Testimony is sufficient to raise issues of fact and establish a defense so as to preclude summary judgment. ( E.g. Dollas v W.R. Grace Co., 225 AD2d 319, 321 [1st Dept 1996 mem] [noting that "any apparent discrepancy between the testimony and the evidence of record goes only to the weight and not the admissibility of the testimony"]; Harris v City of NY, 147 AD2d 186, 189 [1st Dept 1989 mem] [denying summary judgment because plaintiff's deposition testimony established issues of fact that must be accepted as true].) A conflict between allegations and documentary evidence "presents an issue of credibility for resolution at trial." ( Dollas, 225 AD2d at 321 [finding plaintiff's deposition testimony sufficient to deny summary judgment despite evidence that contradicts the testimony]; St. Owner LP v Bonczek, 19 Misc 3d 1139[A], 2007 NY Slip Op 52556[U], *5, 2007 WL 5211171, 2007 NY Misc LEXIS 8991, *12-13 [Hous Part, Civ Ct, NY County 2007] [relying on testimony to establish tenant's claim of primary residence even though documentary evidence admitted at trial suggested that tenant resided elsewhere].)

To support granting summary judgment, petitioner cites 72A Realty Assocs. v Czeresnia (NYLJ, Feb. 2, 1995, at 27, col 5 [App Term, 1st Dept per curiam]; see also Holy Spirit Assn. for the Unification of World Christianity v Kwak, NYLJ, July 31, 2002, at 19, col 1 [Hous Part, Civ Ct, NY County] ["It is incumbent upon a party who opposes a motion for summary judgment to assemble and lay bare his proofs, and show by evidentiary facts the existence of real defenses which can be established at trial."]). Summary judgment may be granted in a landlord's favor in a nonprimary-residence proceeding when overwhelming evidence proves that the tenant did not reside at the subject premises during the Golub period. In 72A Realty Associates, however, the Appellate Term affirmed the grant of summary judgment, not only because of the overwhelming evidence, but also because the tenant failed to show the existence of any real defense. Although the Appellate Term relied on the tenant's failure to produce documentary evidence in opposition to the landlord's motion, the court further relied on the tenant's "evasive" affidavit, which gave no details about the extent of his residency. In this case, Chen's affidavit is sufficiently particular to establish real defenses and preclude summary judgment.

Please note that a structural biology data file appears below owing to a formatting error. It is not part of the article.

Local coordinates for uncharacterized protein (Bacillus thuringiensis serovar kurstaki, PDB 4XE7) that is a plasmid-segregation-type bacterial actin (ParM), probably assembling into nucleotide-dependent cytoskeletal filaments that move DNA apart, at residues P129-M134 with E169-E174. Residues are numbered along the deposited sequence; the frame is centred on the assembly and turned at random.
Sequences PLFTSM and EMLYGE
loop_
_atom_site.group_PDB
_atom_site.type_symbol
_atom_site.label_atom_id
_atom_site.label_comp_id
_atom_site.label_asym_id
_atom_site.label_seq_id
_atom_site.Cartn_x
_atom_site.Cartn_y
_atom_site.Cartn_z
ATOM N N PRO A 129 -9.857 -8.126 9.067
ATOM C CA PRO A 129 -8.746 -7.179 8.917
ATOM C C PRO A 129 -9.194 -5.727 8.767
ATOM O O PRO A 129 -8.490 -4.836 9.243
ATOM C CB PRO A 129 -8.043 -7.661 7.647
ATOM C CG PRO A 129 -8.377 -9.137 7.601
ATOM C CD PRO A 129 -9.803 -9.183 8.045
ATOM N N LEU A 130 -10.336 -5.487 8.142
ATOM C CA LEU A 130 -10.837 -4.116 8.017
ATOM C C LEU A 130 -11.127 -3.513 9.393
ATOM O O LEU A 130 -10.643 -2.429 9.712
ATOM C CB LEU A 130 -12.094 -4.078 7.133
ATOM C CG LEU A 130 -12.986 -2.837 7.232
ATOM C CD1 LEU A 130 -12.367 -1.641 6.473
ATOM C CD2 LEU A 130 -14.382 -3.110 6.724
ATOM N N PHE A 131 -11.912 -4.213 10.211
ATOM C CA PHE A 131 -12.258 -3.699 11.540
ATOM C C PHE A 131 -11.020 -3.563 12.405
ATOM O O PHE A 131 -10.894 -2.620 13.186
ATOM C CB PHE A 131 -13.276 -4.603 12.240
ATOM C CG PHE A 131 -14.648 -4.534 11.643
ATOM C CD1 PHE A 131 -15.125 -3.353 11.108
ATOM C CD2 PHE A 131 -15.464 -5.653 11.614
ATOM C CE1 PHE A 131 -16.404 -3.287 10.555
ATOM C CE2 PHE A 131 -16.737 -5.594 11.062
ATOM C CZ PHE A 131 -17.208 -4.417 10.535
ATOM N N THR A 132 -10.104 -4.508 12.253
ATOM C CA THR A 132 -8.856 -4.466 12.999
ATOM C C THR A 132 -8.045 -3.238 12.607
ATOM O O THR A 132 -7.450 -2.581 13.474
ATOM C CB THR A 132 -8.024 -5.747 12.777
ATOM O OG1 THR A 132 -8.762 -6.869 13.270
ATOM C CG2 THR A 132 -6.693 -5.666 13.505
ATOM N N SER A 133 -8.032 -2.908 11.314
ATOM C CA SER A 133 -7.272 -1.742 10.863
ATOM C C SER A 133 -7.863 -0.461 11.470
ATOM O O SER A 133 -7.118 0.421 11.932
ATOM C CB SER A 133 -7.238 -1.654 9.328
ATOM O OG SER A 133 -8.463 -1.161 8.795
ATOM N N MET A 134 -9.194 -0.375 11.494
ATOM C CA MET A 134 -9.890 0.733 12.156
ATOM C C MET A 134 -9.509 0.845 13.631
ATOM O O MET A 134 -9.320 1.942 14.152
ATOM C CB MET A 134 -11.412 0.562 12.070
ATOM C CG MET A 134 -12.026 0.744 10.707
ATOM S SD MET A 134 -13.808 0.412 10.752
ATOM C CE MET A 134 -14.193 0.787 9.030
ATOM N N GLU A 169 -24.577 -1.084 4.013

A material dispute exists about whether Chen resided in the subject New York County premises during the years before he was served with the 2005 termination notice. Chen maintains he lived there for over 50 percent of his time before 2005 and that he arranged for documents to be sent to his Forest Hills address only because he worried that his mail would be stolen. Because Chen's testimony is sufficiently specific to raise issues of material fact, the issue of credibility cannot be determined on the papers. ( See e.g. Auble v Doyle , 38 AD3d 1264 , 1265-66 [4th Dept 2007 mem] [reversing Supreme Court's grant of summary judgment because court may not consider issues of credibility on papers alone].)

Petitioner's motion for summary judgment is denied. This proceeding is adjourned for trial to July 17, 2008.

This opinion is the court's decision and order.